The terraced dining area was the hub of all activity at the hotel. The front desk in the lobby was practically non-functional. Instead, all business was conducted from the counter nestled in the corner of the upper terrace, in full view of the ocean. The restaurants, hotels, and homes are all very outdoor/open-air oriented.
|The best (only) photo I have of the counter|
The main corridor of the hotel opened into a lush courtyard which expanded into the wide terraces facing the ocean. The first level was tile, the second level a few steps down was sand, four more steps down was the beach. At high tide the foamy surf would wash across the bottom step
Large lava rock formations dot the beach. The sand is black, colored by the volcanic ash. On the beach it didn't look that black to me, but on the tile and in the shower it was like ebony.
The first morning when we woke up we were aware that the sun had been up for a while so we assumed it was late in the morning. We were surprised to discover it was barely eight o'clock. Seems the sun rises at 5 a.m. in Nicaragua! It also sets as early as it rises: around 5:30 in the evening.
There was no hot water in the rooms at the hotel, which is fairly common. But after walking on the warm beach, a tepid shower always felt good.
While we were waiting for our lunch, two little boys 'befriended' us. They were peddling seashell trinkets they had made. Real charmers, they were. We politely told them "No, gracias", so before I knew it, the younger one (about 8) presented me with a rose made from a tightly woven palm leaf, assuring me it was a gift. I thanked him. With that success, his friend, (I'd guess 12) soon presented me with a palm leaf grasshopper! We smile, marvel, they chat us up, ask if we are American, ask our names. By the time the food arrived I had a collection of a palm rose, a palm twizzler, 2 palm grasshoppers, and yes, I bought 2 seashell turtles! They were adorable kids.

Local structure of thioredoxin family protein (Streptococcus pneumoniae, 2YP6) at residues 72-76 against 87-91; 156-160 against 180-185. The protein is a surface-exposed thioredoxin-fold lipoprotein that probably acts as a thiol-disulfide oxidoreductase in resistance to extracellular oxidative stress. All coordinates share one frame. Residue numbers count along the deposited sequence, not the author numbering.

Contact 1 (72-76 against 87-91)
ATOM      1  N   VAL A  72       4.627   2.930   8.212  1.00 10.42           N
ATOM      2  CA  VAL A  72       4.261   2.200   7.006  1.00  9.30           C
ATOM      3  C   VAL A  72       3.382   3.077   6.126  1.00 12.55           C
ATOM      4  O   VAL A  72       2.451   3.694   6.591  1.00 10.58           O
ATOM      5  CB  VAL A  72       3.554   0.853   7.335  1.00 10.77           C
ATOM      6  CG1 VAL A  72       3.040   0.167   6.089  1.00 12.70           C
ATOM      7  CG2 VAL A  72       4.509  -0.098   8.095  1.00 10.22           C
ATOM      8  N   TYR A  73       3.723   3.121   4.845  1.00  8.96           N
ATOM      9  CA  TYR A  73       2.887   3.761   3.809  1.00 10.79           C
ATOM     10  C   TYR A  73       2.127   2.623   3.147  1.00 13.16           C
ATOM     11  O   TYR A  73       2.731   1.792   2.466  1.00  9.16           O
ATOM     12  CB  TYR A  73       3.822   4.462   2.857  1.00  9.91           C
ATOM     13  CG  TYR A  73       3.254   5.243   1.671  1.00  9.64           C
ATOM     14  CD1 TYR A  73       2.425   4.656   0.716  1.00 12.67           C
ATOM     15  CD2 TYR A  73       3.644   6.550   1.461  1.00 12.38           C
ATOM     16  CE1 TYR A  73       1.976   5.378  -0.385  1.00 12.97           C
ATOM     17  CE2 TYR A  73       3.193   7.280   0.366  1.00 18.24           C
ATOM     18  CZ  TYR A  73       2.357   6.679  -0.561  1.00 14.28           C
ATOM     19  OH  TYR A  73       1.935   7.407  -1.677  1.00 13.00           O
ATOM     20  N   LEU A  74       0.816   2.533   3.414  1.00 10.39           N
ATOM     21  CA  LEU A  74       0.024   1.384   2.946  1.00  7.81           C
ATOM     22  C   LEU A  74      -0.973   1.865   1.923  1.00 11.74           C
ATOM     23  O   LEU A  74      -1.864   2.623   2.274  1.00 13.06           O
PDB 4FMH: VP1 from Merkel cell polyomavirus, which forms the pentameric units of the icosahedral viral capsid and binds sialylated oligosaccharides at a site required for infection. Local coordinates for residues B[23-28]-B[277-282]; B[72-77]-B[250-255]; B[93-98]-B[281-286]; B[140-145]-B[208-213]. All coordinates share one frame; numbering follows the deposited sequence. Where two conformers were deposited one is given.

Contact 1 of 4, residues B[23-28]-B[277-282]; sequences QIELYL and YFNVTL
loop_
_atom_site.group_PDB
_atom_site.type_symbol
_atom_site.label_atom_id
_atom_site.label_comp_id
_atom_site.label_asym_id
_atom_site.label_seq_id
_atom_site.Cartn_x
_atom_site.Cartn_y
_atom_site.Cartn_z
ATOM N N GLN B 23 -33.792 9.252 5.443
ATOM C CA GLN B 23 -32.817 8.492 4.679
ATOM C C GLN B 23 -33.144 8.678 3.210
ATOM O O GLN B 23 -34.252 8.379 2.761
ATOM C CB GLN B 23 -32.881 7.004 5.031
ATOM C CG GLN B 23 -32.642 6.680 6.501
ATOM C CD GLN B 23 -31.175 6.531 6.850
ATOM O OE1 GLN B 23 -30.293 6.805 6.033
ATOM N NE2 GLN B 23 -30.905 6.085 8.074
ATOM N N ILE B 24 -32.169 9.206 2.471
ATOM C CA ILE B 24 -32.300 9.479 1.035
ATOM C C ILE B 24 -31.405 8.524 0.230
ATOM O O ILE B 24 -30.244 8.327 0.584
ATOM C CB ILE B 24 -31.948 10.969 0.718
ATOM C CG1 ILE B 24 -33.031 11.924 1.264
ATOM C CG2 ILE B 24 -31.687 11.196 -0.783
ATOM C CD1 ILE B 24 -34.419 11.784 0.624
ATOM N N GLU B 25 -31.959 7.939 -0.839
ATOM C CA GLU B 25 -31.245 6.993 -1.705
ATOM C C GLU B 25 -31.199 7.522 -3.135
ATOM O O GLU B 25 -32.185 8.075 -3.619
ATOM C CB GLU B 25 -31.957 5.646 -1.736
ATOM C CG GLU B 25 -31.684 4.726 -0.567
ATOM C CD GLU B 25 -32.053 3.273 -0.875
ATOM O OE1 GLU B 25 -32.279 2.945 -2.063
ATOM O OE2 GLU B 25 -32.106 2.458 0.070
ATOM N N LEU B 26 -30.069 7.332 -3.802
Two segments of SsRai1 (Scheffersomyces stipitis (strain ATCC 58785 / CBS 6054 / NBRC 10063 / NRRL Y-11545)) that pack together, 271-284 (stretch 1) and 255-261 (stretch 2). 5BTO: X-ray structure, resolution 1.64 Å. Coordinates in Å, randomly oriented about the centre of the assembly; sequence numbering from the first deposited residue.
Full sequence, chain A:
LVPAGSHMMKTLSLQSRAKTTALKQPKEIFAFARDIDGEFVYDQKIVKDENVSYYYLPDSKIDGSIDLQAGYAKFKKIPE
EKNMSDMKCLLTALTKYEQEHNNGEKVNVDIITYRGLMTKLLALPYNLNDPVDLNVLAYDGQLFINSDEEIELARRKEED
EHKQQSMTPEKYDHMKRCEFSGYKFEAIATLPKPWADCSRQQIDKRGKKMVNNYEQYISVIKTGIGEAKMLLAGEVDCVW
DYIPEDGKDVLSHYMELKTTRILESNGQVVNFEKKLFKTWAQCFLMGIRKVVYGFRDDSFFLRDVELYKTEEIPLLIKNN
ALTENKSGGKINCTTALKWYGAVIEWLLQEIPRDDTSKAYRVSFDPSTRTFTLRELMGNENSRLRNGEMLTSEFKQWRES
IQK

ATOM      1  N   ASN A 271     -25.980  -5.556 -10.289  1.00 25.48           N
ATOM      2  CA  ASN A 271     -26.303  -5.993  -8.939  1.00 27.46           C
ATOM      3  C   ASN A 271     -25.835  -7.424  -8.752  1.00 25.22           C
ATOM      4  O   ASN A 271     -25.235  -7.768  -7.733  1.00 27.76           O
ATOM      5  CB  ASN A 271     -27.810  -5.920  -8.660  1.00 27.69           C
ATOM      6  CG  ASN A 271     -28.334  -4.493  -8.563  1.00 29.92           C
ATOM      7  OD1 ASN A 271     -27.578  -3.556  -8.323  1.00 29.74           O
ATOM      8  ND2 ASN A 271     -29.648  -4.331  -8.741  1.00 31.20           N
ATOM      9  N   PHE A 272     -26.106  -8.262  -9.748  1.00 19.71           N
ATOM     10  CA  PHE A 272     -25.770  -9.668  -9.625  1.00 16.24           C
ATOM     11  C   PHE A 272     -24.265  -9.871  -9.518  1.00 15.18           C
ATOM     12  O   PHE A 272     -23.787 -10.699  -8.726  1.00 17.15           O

Our room was cleaned while we were at lunch. A young woman came to the table and asked for our room key. We thought maybe it was to see our room number to charge lunch to it. Like the good Americans that we are, we gave it to her. She took it and left! When we got ready to leave, Bobby figured he would get it back when he signed the ticket for lunch. Not so. That's when we decided it was the maid that had asked for it. Sure enough, when we got the the second floor breezeway, she handed it to us. Our towels were folded like starfish in the center of our bed. An interesting thing they do here: The bed is made with the top sheet folded and placed under the pillows. We found that on more than one occasion.
|We made more friends at dinner that evening. Yes, I bought|
a necklace from each of them!
|View of the dining terrace at night|
Our second and final morning at Poneloya, we got up at 6 a.m. to walk on the beach and soak up all we could. We went back down to a little fishing village wrapped around a bay that we had spotted the night before after sunset. I wanted to see it better in the daylight.
|Moon rise over the bay|
|Bay at dusk|
|See the volcano?|
|The bay and fishing village|
|Early morning on the beach|
|Surfers watching the sunset|